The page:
23 Jun 2017

Four babies die at Suva hospital after superbug infection

7:56 am on 23 June 2017

Precautions are being taken at the main hospital in Fiji's capital after four babies died there over the past three weeks.

Antibiotic testing in a petri dish (file photo)

Measures were being taken as a precaution after the infection, officials said (file photo). Photo: AFP / ABO / Science Photo Library

Fiji's Ministry of Health has quarantined parts of the Neonatal Intensive Care Unit where the babies were treated.

The government said they died at the Colonial War Memorial Hospital from pre-existing life-threatening conditions, including pneumonia and severe prematurity.

It said tests on the babies revealed they had contracted the same bacterial infection but there was no evidence the bacterium caused their deaths.

The bacterium involved, Acinetobacter baumanii, has been listed by the World Health Organisation as one of the world's most dangerous superbugs, which are resistant to antibiotics.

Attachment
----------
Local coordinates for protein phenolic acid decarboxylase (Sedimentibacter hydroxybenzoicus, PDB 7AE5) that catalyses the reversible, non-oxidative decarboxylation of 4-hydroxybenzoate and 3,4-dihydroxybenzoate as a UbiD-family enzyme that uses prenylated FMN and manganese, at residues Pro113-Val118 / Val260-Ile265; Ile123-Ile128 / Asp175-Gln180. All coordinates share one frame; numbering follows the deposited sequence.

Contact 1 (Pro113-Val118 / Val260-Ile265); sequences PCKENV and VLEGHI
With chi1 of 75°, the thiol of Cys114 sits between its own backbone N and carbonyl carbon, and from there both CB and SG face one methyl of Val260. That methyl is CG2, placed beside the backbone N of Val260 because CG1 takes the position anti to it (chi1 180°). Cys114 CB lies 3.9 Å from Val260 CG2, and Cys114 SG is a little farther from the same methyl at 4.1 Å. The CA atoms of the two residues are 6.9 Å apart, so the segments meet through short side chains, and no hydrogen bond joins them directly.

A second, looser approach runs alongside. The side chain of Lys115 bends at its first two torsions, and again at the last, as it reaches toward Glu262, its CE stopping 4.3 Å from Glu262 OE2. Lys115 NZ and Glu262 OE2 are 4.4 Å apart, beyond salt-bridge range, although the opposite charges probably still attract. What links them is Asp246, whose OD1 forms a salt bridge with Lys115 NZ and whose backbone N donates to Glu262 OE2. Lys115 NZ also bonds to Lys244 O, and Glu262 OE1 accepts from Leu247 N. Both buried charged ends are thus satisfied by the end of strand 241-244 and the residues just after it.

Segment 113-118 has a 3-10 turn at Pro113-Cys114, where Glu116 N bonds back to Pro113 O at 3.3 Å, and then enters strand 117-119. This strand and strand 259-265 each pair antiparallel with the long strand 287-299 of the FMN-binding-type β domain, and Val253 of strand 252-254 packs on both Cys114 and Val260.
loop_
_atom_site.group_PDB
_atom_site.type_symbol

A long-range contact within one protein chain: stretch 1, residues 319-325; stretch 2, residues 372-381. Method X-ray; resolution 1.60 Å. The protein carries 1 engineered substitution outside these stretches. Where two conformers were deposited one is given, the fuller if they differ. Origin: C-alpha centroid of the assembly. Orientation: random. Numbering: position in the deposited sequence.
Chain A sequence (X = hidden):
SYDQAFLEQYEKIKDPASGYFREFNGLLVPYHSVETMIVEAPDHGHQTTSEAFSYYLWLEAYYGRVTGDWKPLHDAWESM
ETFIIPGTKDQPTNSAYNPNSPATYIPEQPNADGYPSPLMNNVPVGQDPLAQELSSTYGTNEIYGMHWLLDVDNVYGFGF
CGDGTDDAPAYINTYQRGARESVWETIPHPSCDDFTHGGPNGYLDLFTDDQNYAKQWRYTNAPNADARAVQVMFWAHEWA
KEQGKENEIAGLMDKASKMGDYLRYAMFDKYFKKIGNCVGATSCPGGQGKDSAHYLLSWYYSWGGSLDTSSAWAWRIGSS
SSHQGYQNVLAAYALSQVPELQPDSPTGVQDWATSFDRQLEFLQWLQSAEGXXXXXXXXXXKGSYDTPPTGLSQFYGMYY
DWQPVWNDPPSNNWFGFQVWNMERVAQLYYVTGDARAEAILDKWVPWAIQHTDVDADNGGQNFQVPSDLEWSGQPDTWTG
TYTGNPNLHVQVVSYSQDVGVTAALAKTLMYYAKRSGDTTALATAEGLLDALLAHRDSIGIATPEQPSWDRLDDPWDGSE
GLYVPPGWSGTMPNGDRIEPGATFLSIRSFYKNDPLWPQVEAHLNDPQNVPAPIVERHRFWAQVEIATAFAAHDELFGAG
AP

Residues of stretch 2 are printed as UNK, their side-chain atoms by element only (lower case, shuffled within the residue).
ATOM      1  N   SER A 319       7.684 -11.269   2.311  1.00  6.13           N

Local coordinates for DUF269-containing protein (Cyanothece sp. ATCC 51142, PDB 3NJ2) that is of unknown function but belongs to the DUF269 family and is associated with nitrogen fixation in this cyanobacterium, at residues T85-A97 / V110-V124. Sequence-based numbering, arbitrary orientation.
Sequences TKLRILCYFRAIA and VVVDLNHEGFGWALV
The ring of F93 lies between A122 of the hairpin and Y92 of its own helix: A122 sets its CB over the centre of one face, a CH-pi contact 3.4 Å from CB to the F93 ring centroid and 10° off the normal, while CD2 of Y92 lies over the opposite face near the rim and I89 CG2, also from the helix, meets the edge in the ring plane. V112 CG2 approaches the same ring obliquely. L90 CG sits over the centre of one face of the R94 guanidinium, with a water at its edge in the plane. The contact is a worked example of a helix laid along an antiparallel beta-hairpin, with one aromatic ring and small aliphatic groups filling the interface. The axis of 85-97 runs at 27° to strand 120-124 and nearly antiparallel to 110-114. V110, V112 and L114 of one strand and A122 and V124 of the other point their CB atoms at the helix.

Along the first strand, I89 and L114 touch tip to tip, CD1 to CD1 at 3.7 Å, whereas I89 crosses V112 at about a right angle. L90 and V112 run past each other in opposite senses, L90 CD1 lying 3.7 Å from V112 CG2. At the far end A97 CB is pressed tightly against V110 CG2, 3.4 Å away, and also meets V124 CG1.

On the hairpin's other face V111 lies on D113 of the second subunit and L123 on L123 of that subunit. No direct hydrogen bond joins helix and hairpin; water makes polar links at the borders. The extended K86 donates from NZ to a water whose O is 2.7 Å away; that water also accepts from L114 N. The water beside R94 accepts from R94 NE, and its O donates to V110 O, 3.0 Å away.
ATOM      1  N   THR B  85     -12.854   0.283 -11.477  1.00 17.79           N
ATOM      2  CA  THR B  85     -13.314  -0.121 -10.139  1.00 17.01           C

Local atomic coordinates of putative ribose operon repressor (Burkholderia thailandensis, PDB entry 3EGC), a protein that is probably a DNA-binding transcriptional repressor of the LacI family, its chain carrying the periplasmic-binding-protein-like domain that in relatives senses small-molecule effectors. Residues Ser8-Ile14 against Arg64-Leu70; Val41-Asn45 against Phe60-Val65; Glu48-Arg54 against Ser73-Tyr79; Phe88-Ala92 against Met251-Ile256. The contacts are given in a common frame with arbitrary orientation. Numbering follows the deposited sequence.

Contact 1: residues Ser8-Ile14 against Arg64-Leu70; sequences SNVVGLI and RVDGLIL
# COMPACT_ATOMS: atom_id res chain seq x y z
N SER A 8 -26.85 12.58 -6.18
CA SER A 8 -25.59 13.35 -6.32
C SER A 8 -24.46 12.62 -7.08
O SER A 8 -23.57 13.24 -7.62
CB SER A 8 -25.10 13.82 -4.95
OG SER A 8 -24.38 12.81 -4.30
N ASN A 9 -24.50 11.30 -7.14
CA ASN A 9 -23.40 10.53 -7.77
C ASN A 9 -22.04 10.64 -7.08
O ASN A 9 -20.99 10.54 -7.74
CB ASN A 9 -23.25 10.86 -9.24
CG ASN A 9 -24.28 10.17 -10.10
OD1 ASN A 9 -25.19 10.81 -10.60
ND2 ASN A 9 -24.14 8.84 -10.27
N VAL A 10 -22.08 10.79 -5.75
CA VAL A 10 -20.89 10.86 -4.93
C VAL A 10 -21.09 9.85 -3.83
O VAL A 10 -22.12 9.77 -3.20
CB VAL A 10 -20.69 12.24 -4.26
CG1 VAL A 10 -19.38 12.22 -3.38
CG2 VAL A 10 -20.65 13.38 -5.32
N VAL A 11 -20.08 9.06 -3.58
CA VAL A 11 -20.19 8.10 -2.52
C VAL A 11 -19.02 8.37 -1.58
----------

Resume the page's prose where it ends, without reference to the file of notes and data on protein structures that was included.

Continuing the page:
The government said all new neonatal admissions requiring intensive care were being treated in areas of the neonatal intensive care unit where there was no serious risk of bacterial infection.

"We are taking every action to minimise the risk of bacterial infection, and we are working closely with local expert staff from the World Health Organisation to ensure our work is in line with international best practise," said Permanent Secretary for Health Phillip Davies.

"I must stress again that there is no evidence that any infant deaths have been caused by infection from this bacterium."

The government has sought to allay concerns, saying hundreds of millions of patients around the world contract healthcare-associated infections each year.

It said bacterial infections, including from Acinetobacter baumanii, are an ever-present risk for hospitals in every country in the world, particularly in intensive care units.

It said in developed countries approximately 30 percent of patients admitted to an intensive care unit were affected by at least one healthcare-associated infection.